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Raw chicken warning

Published Monday, 16 June 2014

Enfield Council is backing Food Safety Week 2014 and urging residents not to wash raw chicken before cooking – because it can do more harm than good.

Food Safety Week takes place from 16-22 June and this year the campaign aims to give people tips on how to prevent themselves and their family from food poisoning in their home – particularly when handling chicken.

The week will also supply information about the food bug campylobacter, the most common form of food poisoning in the United Kingdom which is mainly contracted from contaminated poultry.
 
Enfield Council’s Cabinet Member for Environment, Cllr Chris Bond, said: “There is absolutely no point washing raw chicken before its cooked and it actually does more harm than good because cooking chicken properly will kill all the germs present in the bird.
 
“Washing chicken could splash germs on to the sink, worktop, dishes or anything else nearby and contaminate them.
 
“Residents should be particularly careful to keep raw food away from ready-to-eat foods such as bread, salad and fruit. Because these foods aren't cooked before you eat them any germs that are spread on to them won't be killed and end up going straight down your throat.”
 
Research from the Food Standards Agency has found that many consumers say they wash raw poultry, with more than a third (38%) said that they always washed raw poultry and more than half (58%) saying they have washed poultry at least some of the time.

You can find out more at the Food Standards Agency website.

Other ways to avoid food poisoning include:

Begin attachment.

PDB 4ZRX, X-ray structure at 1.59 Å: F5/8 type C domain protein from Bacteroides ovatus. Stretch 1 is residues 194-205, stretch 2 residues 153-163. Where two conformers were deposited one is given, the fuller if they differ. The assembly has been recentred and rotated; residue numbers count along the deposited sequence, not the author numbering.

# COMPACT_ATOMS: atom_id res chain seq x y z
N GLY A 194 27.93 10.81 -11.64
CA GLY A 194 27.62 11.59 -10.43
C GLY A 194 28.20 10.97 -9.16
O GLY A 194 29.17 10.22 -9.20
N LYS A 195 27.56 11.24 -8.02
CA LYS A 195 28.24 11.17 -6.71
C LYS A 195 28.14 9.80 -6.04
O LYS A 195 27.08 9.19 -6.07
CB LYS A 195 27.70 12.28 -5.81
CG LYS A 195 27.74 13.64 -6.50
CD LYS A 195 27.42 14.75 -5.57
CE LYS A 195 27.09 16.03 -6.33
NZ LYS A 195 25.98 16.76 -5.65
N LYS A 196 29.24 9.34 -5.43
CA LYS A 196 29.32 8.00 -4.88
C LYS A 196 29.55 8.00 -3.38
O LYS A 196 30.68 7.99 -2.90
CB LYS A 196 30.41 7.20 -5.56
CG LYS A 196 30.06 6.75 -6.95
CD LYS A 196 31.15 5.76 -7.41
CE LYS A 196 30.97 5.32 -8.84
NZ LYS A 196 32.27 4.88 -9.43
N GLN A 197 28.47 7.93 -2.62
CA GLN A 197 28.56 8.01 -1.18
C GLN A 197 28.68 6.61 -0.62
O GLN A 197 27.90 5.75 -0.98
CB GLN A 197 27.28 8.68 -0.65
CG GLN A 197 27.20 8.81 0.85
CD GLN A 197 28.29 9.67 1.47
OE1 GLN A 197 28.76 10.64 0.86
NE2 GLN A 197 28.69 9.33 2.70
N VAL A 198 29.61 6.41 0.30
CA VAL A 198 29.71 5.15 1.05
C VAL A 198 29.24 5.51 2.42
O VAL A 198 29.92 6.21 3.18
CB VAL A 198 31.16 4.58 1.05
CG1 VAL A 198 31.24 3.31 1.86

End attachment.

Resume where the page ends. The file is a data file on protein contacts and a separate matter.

Chilling 

Make sure the fridge temperature is running below 5C   

Don’t overfill your fridge. This allows air to circulate and maintains the set temperatur
 
Store raw poultry at the bottom of the fridge and properly wrap or cover it to avoid raw juices contaminating other foods.

Avoiding Cross Contamination  
 
Cross contamination occurs when harmful germs such as campylobacter are spread between food, surfaces and equipment. Help to prevent this by removing clutter that you don’t need and washing worktops, surfaces and equipment before and after food preparation
 
 
Cleaning
 
Wash hands thoroughly with soap and warm water before preparing and after handling raw food such as chicken.
 
Thoroughly wash and clean all utensils, chopping boards and surfaces used to prepare raw chicken. Use an antibacterial spray to disinfect surfaces
 
Always use a chopping board. Wash the board and other utensils in hot, soapy water when you’ve finished using them and in between preparing raw foods such as chicken and ready-to-eat food. Consider using separate chopping boards for raw and ready-to-eat food.
 
Wash or change dish cloths, tea towels and sponges regularly and let them dry before you use them again. Dirty, damp cloths are the perfect place for bacteria to breed.
 
Cooking chicken thoroughly

Cook chicken thoroughly until it is steaming hot in the middle and the juices run clear. This will kill any harmful bacteria that may be present.


  
  
 

 

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